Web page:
(This essay was published in South China Morning Post on 13 May 2015.)


My article last week set off a raw nerve among some readers. RTHK’s Backchat program found it sufficiently controversial to warrant a panel discussion on the topic. I presented empirical evidence by Harvard economist Robert Barro that showed political freedom and economic growth were positively correlated among countries with low levels of democracy (using political freedoms as a proxy indicator), but negatively correlated for those with high levels of democracy.


Barro illustrated this in an inverted U-shaped pattern based on data from 113 countries covering the period 1965-1990. He later extended the coverage up to 2010 using two data samples, one containing 89 countries and the other 151 countries. In all cases, he found the same inverted U-shaped pattern.


Barro’s diagram is in fact a partial correlation because it holds constant other factors known to be correlated to growth. But it is easy to misunderstand its implication. It does not show authoritarian governments are good or better for economic growth. It merely suggests democratization can both benefit and harm economic growth depending on how far democracy has matured in a society. The evidence of non-linearity in the relationship implies this.


There is considerable evidence to suggest that authoritarian governments can achieve very high growth rates for a period of time. South Korea, Taiwan, Singapore, and China have all done so under authoritarian rule.


But the empirical evidence also shows that growth is very low and sometimes even negative in most authoritarian countries. The variation in economic growth rates among authoritarian countries is far greater compared to democratic ones.


This accords with common sense. It is the uncertainty of power succession among authoritarian governments that makes democracy a preferred political arrangement.


However, democracy has not stopped interest groups lobbying for privilege and protection. Lobbying activities in fact thrive under stable democracies.


The role of lobbyists featured in the work of economist Mancur Olson in the latter half of the last century, who was also influential in the study of the relationship between political democracy and economic growth.


Olson looked at how interest groups became successful at political lobbying. He then showed how the proliferation of organized narrow vested interests would lead over time to social rigidities, economic stagnation, and the decline of nations.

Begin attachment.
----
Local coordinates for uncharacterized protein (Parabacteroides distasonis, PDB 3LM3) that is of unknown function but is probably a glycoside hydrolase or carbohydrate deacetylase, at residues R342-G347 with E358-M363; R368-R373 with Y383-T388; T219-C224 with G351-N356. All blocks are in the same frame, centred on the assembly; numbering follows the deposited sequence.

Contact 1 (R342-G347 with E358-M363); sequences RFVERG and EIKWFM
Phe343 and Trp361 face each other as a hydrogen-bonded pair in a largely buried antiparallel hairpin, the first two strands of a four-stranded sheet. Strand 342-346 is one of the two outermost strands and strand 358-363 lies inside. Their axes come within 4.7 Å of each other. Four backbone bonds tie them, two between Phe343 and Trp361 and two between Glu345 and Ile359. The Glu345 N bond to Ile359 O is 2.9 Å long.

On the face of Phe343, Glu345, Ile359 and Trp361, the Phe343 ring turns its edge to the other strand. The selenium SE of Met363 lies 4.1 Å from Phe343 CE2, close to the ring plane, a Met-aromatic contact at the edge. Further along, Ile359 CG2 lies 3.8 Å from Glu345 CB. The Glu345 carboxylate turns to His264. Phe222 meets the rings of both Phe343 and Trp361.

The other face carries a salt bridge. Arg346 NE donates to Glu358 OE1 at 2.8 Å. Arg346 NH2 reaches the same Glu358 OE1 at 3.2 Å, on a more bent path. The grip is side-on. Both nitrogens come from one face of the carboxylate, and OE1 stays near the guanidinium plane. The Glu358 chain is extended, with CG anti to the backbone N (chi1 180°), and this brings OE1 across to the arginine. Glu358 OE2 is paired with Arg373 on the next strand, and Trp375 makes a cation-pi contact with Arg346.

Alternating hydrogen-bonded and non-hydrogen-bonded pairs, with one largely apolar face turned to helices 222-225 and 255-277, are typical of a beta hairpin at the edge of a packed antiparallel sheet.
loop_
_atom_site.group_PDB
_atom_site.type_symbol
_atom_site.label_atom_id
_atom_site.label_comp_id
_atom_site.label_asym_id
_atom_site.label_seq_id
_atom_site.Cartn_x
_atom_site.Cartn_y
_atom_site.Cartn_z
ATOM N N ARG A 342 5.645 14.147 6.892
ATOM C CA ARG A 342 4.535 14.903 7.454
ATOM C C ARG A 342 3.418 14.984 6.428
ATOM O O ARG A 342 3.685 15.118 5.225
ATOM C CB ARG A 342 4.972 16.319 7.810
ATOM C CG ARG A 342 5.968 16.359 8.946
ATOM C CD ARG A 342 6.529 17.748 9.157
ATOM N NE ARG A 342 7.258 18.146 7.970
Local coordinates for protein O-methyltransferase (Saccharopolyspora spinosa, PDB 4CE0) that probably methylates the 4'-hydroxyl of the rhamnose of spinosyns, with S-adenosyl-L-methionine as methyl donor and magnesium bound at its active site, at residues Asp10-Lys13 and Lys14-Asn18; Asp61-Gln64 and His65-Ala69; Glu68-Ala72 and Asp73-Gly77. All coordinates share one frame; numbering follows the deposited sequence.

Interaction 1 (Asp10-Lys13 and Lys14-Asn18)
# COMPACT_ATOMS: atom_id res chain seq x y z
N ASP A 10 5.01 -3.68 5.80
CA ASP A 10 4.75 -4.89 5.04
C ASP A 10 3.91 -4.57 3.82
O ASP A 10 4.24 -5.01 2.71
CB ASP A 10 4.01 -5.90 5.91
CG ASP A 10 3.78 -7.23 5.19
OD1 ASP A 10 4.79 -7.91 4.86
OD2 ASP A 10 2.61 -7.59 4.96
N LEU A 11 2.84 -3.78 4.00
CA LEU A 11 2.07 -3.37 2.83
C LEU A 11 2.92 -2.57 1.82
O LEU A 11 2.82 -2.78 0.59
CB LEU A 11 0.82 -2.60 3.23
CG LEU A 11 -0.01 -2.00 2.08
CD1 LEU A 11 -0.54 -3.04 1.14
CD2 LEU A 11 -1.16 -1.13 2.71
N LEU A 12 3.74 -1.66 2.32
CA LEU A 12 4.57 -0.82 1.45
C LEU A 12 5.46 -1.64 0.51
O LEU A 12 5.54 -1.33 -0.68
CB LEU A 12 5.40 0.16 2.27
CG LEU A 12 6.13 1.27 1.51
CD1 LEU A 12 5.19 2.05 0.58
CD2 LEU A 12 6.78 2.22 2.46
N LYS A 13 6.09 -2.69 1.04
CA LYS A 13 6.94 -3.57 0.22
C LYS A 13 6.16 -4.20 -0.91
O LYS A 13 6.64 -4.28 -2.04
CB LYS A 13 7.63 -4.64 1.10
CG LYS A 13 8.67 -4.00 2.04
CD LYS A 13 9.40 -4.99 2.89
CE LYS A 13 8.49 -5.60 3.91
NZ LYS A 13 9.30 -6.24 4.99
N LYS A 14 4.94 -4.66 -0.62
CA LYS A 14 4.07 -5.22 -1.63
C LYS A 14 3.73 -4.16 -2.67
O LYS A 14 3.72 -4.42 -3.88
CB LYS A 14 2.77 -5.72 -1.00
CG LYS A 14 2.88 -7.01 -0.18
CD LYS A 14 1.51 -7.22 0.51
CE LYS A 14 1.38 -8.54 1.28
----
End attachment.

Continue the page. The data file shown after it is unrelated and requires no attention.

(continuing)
His thesis argues that successful interest groups overcome the “free rider” problem by providing benefits only to active participants, to the exclusion of others. As a result, these groups tend to serve narrow interests because it is less costly to organize a smaller group.


This thesis explains an entire host of phenomena, such as why trade everywhere remains fettered. Why do rich industrialized countries protect agriculture when farmers are a small fraction of the population, but poor agricultural countries tax and harm agricultural interests whose numbers are enormous? These are both outcomes of large interest groups failing to organize politically.


Barro’s inverted U-shaped diagram suggests mature democracies may experience something akin to the law of diminishing returns, while Olson’s thesis provides a mechanism for interpreting why this might happen – the accumulation of narrow special interest groups.


Hong Kong’s political system suffers from a combination of forces that gives inordinate political power to narrow vested interest groups. Some were inherited from the British colonial days and have been institutionalized in functional constituencies. Some are identified with the establishment and others with the pan-democrats.


The geographical constituencies based on proportional representation foster fragmentation. Hong Kong’s pan-democrat parties have fallen victim to these divisive forces and are drifting towards radical opportunism and political posturing without leadership. The Chief Executive is a lone force, short on legitimacy, and caught in a hopeless trap of divided loyalty between Beijing and the people of Hong Kong.


In a little over a month, Hong Kong’s legislature will most likely choose to continue the status quo for at least another seven years. The Chief Executive will most likely simply wait to turn off the lights. This is not in the interest of the vast majority of the people of Hong Kong, but it is in the interest of many narrow organized interests in Hong Kong. If this were to pass, it would be delusional to believe it is a step towards some better democracy. Economically, it is a step towards decline. Politically it is an invitation to tyranny. Is this what Beijing truly wishes to see happen in Hong Kong? I find it difficult to believe this is what the people of Hong Kong want.

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